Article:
USAID Administrator Rajiv Shah at an event hosted by the Center for Strategic & International Studies in celebration of the U.S. aid agency’s 50th year. Photo by: CSIS / CC BY-NC-SA

The U.S. Agency for International Development has been around for over half a century. As the primary U.S. government foreign aid agency, USAID currently works in more than 100 countries across Africa, Asia, Latin America and Europe, and commands the majority of a yearly U.S. foreign aid budget of approximately $30 billion. Earlier this year, the agency refined and refreshed its mission statement: “We partner to end extreme poverty and promote resilient, democratic societies while advancing our security and prosperity.”

That’s a serious duty for USAID leaders in today’s highly interconnected, unstable and inequitable world. Much of that responsibility inevitably falls to the USAID administrator who is appointed by the president and confirmed by the Senate. Since 1961, when John F. Kennedy created the agency, there have been 16 different administrators who oversee billions of dollars, manage a staff spread across the globe and make decisions that affect the lives of hundreds of millions of people in poverty.

Yet, despite holding an office with such global influence, USAID administrators operate in relative obscurity. They are rarely remembered for good or bad. Even reconstructing a proper list of administrators and their dates of service takes serious effort.

Few positions in the U.S. government are more important but receive less public note than that of USAID administrator.

The lost sense of history helps explain why we have had such a hit-and-miss track record of administrators. Without some appreciation for why the job is important and what has separated people who perform in the role from those who do not, we almost make it easy for administrations to appoint people with far less experience than they need to succeed. The collective oversight is even more puzzling when you factor in that USAID has been summoned repeatedly to the front lines of the world’s most dire situations — from famines in Asia and Africa to the AIDS epidemic to the reconstruction of Iraq and Afghanistan.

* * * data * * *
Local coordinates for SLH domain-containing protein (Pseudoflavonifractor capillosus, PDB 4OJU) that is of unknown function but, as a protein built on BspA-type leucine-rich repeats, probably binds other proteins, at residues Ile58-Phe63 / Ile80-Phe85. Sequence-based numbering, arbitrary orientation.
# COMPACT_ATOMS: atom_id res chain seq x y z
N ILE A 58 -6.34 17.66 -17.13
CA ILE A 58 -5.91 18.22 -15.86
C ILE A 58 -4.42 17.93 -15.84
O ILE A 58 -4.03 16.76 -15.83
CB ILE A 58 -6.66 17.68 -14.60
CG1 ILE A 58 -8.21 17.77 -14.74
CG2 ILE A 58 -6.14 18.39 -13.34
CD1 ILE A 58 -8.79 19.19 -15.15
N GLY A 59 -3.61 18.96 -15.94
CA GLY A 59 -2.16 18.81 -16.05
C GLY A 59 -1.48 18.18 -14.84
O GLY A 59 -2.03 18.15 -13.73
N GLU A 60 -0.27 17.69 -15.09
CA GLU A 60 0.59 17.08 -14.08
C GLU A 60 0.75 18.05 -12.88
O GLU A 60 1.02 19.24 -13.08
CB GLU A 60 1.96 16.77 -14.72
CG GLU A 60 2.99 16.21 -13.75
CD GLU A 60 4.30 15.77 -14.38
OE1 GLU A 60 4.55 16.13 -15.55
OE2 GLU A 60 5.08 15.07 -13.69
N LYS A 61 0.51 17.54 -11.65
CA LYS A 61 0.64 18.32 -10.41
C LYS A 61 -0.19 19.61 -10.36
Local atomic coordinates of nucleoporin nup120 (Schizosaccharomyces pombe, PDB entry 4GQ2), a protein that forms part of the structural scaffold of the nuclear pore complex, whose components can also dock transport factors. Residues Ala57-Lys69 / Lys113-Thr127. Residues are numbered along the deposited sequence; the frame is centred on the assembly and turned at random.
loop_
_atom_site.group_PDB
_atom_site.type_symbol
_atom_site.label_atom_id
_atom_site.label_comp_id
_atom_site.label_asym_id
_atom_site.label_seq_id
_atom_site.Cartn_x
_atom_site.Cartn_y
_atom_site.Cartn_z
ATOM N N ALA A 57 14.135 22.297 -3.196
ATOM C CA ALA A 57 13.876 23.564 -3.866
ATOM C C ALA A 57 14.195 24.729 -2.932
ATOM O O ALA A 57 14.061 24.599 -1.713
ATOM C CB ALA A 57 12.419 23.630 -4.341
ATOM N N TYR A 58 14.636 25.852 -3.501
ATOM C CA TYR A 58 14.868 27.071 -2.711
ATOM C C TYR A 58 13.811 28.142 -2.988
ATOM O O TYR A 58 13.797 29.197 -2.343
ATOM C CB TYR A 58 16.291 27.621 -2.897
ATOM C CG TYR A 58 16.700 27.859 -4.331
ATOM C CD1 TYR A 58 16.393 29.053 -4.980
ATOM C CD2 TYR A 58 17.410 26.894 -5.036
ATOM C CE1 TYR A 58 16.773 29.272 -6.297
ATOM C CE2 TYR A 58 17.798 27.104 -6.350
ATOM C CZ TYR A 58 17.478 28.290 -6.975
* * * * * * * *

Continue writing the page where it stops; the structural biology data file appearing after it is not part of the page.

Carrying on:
To advance the conversation, Devex is contributing one chronicle of events. Our five-part series, “USAID: A History of U.S. Foreign Aid,” and interactive timeline guide readers through a history of America’s premier aid agency by exploring the USAID administrators’ greatest accomplishments and sharpest setbacks within the broader context of American foreign policy.

Some Devex members and readers probably know our author John Norris. A veteran of both the U.S. Department of State and USAID, and current executive director of the Sustainable Security and Peacebuilding Initiative at the Center for American Progress, Norris set out to solicit opinions from a wide bipartisan, and in many cases notably nonpartisan, cross-section of more than a dozen seasoned development experts about the different administrators and their contributions and shortcomings. In all of the cases, the interviewees had served under or worked with multiple administrators covering significant time spans.

While the commentary is subjective, Norris’ findings are grounded in thorough and extensive research, including an analysis of the series of oral histories assembled by the Association for Diplomatic Studies and Training, which contains some 1,800 interviews with former State and USAID staffers and dates back to the early days of USAID. To compliment his reporting, we also conducted a series of video interviews through which Norris defines some of the attributes of a successful USAID administrator, explains the power balance between USAID and State, and discusses how the USAID mission has shifted over time.

Few positions in the U.S. government are more important but receive less public note than that of USAID administrator. The analysis here is not meant to be the last word, but amid speculation that the current USAID administrator is set to step down, we do hope it sparks public debate and discussion. We also hope it encourages the international development community to appreciate its own profound history and importance.

We encourage you to share this special series with other professionals in development, research and academia and look forward to comments and vibrant conversation from you and the rest of our community.

Please read the rest of our five-part series, “USAID: A History of U.S. Foreign Aid,” which also includes video interviews and an interactive timeline spanning events from 1961 — the year John F. Kennedy established USAID — to the present time.

About the author

  • Pete Troilo

    Former director of global advisory and analysis, Pete managed all Devex research and analysis operations worldwide and monitors key trends in the global development business. Prior to joining Devex, Pete was a political and security risk consultant with a focus on Southeast Asia. He has also advised the U.S. government on foreign policy and led projects for the Asian Development Bank and International Finance Corp. He still consults for Devex on a project basis.